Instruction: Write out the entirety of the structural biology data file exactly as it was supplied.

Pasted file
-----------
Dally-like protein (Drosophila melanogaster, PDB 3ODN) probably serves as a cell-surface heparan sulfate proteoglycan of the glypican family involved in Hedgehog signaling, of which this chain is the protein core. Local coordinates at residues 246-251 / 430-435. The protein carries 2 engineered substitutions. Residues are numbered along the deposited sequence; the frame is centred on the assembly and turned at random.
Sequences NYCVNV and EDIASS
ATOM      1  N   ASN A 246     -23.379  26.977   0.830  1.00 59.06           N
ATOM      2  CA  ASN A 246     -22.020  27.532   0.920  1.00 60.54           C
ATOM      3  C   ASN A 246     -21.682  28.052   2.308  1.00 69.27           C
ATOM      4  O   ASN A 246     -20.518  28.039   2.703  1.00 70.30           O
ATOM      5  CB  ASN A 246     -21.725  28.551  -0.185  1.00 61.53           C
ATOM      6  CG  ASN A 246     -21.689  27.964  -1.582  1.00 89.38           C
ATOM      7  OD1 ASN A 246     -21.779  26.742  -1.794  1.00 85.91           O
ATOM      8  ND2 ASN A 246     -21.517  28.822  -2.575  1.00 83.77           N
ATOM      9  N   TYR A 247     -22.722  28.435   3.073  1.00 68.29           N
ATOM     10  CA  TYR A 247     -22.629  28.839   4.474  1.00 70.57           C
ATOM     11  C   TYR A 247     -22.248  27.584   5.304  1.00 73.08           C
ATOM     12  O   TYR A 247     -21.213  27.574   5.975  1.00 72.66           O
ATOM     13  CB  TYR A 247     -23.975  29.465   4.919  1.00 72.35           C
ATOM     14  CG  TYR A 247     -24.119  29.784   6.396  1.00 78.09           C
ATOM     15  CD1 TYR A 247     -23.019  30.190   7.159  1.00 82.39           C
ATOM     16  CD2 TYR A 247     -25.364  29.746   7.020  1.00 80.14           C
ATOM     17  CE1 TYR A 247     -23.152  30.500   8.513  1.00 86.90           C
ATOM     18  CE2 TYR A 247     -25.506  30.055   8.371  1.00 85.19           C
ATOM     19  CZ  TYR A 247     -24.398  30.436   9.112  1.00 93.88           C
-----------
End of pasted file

Dally-like protein (Drosophila melanogaster, PDB 3ODN) probably serves as a cell-surface heparan sulfate proteoglycan of the glypican family involved in Hedgehog signaling, of which this chain is the protein core. Local coordinates at residues 246-251 / 430-435. The protein carries 2 engineered substitutions. Residues are numbered along the deposited sequence; the frame is centred on the assembly and turned at random.
Sequences NYCVNV and EDIASS
ATOM      1  N   ASN A 246     -23.379  26.977   0.830  1.00 59.06           N
ATOM      2  CA  ASN A 246     -22.020  27.532   0.920  1.00 60.54           C
ATOM      3  C   ASN A 246     -21.682  28.052   2.308  1.00 69.27           C
ATOM      4  O   ASN A 246     -20.518  28.039   2.703  1.00 70.30           O
ATOM      5  CB  ASN A 246     -21.725  28.551  -0.185  1.00 61.53           C
ATOM      6  CG  ASN A 246     -21.689  27.964  -1.582  1.00 89.38           C
ATOM      7  OD1 ASN A 246     -21.779  26.742  -1.794  1.00 85.91           O
ATOM      8  ND2 ASN A 246     -21.517  28.822  -2.575  1.00 83.77           N
ATOM      9  N   TYR A 247     -22.722  28.435   3.073  1.00 68.29           N
ATOM     10  CA  TYR A 247     -22.629  28.839   4.474  1.00 70.57           C
ATOM     11  C   TYR A 247     -22.248  27.584   5.304  1.00 73.08           C
ATOM     12  O   TYR A 247     -21.213  27.574   5.975  1.00 72.66           O
ATOM     13  CB  TYR A 247     -23.975  29.465   4.919  1.00 72.35           C
ATOM     14  CG  TYR A 247     -24.119  29.784   6.396  1.00 78.09           C
ATOM     15  CD1 TYR A 247     -23.019  30.190   7.159  1.00 82.39           C
ATOM     16  CD2 TYR A 247     -25.364  29.746   7.020  1.00 80.14           C
ATOM     17  CE1 TYR A 247     -23.152  30.500   8.513  1.00 86.90           C
ATOM     18  CE2 TYR A 247     -25.506  30.055   8.371  1.00 85.19           C
ATOM     19  CZ  TYR A 247     -24.398  30.436   9.112  1.00 93.88           C